It has been my experience in the church that flirting is implicitly frowned upon. Growing up, I never heard a youth group sermon denouncing flirting, but in advice columns and articles written to youth and singles, flirting is usually cast in a negative light. Although flirting at its purest is a natural way for two people to express chemistry and attraction, it often leads to confusion, manipulation, and drama. Women naturally interpret a man’s playful attention as romantic interest, and when that doesn’t result in a date, hearts get broken. Men likewise can get their hopes up when a girl flirts back at their overtures, then crushed when the girl says she just wants to be friends. Not surprisingly, the church would rather have its young people avoid all of the emotional turmoil, and so we end up with exhortations to “man up” and “take the lead” (for men) and “be available” (for women).
This advice sounds solid, if a bit staid (I always imagine an unsmiling man somberly informing a woman, pre-selected for her pristine Christian character, that he would like to court her for the possibility of marriage, and the woman gravely agreeing. Then they both wanly smile off in the distance, content in following God’s Will For Their Lives). It’s a complete picture, just one stripped of color. But how does this work in practice?
Consider the following scenario: Regular guy Mario attends a hip, modern church called The Pillar. (It used to be called Sandals until someone realized that that was the same name as a Caribbean vacation company.) Mario starts noticing that an attractive young woman attends the same Sunday school group. Mario finds out, through strategic eavesdropping, that the young woman is named Peach. After a few weeks of observation and finding Peach to pass muster, Mario begins talking to Peach on Sundays. Peach is friendly but doesn’t give any obvious IOIs. Mario wants to date Peach. What should he do? If he shows “initiative and leadership,” he could be LJBFed. If he waits around for clear IOIs, he will be accused of lacking initiative and leadership. Mario decides that LJBFing is a fate worse than death, so he doesn’t ask Peach out. Peach, meanwhile, has her own conundrum. She likes Mario, but she wants to avoid a reputation for being a flirt, so she doesn’t overtly encourage his attentions. She also thinks that Mario might just be friendly, and flirting with someone who is not interested back would be embarrassing. She decides to wait for a more clear-cut signal. Mario and Peach continue in their holding pattern, at least until bad-boy Wario shows up, flirts up a storm with Peach, swoops her away, and leaves Mario grumbling that Wario is stupid and ugly and Peach is a jerk-lover like every other girl.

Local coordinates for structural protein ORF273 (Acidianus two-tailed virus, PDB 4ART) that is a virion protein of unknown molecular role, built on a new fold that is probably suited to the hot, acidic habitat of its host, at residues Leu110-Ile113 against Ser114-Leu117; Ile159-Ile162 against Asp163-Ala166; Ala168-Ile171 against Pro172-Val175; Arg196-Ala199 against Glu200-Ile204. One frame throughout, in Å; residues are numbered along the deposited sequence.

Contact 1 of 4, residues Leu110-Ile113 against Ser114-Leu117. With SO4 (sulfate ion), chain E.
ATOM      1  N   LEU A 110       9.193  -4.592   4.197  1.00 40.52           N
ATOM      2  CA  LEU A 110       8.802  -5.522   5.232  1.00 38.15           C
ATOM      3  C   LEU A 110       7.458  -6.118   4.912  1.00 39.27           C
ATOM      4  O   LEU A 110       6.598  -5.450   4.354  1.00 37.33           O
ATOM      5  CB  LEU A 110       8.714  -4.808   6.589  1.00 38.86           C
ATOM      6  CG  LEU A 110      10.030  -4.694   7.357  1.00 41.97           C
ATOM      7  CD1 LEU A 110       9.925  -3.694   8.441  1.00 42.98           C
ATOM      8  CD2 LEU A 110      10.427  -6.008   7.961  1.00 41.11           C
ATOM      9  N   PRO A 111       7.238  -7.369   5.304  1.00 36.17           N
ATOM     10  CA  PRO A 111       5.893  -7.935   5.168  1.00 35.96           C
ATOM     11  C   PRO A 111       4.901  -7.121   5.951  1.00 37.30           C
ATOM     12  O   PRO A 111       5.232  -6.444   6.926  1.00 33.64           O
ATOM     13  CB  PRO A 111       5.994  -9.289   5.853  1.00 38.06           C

But what if Peach had flirted with Mario, only to turn him down when he asked her out? Why would Peach send such mixed signals? Well, it’s possible that Peach saw Mario as someone “safe” who would never ask her out. I don’t know what it is about the feminine psyche, but a lot of times it’s much easier to flirt with someone you have little interest in romantically than to flirt with someone you have a crush on. Maybe it’s because you usually feel more self-conscious around a crush, and you also don’t want it to be too easy for the crush to get you, because otherwise, how do you know if he’s actually interested in you? Plus, again, women don’t like feeling like they are chasing the guy, and Approaching + Flirting = Chasing.
So what is the answer? I don’t know. I think it’s wrong to deliberately dangle the carrot in front of someone you have no intention of feeding it to, but at the same time I don’t think it’s a good idea to be so unreadable that no one figure out what you’re thinking. Alas, there is no foolproof way to avoid bumps and bruises on the road to love.